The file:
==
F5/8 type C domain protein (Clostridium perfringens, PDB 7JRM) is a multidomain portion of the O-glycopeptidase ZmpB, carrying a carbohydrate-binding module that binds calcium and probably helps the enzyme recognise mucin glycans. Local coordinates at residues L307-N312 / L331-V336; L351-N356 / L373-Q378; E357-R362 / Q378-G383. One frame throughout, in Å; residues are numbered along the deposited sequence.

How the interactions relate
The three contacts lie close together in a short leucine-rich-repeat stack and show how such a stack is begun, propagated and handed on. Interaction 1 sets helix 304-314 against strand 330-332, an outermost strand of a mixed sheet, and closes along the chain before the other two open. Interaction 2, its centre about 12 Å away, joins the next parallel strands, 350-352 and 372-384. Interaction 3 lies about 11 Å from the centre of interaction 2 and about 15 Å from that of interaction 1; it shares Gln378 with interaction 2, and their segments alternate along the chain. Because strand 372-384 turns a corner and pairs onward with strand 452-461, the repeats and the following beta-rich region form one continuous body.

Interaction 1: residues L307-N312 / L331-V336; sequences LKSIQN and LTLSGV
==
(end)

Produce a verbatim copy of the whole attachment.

F5/8 type C domain protein (Clostridium perfringens, PDB 7JRM) is a multidomain portion of the O-glycopeptidase ZmpB, carrying a carbohydrate-binding module that binds calcium and probably helps the enzyme recognise mucin glycans. Local coordinates at residues L307-N312 / L331-V336; L351-N356 / L373-Q378; E357-R362 / Q378-G383. One frame throughout, in Å; residues are numbered along the deposited sequence.

How the interactions relate
The three contacts lie close together in a short leucine-rich-repeat stack and show how such a stack is begun, propagated and handed on. Interaction 1 sets helix 304-314 against strand 330-332, an outermost strand of a mixed sheet, and closes along the chain before the other two open. Interaction 2, its centre about 12 Å away, joins the next parallel strands, 350-352 and 372-384. Interaction 3 lies about 11 Å from the centre of interaction 2 and about 15 Å from that of interaction 1; it shares Gln378 with interaction 2, and their segments alternate along the chain. Because strand 372-384 turns a corner and pairs onward with strand 452-461, the repeats and the following beta-rich region form one continuous body.

Interaction 1: residues L307-N312 / L331-V336; sequences LKSIQN and LTLSGV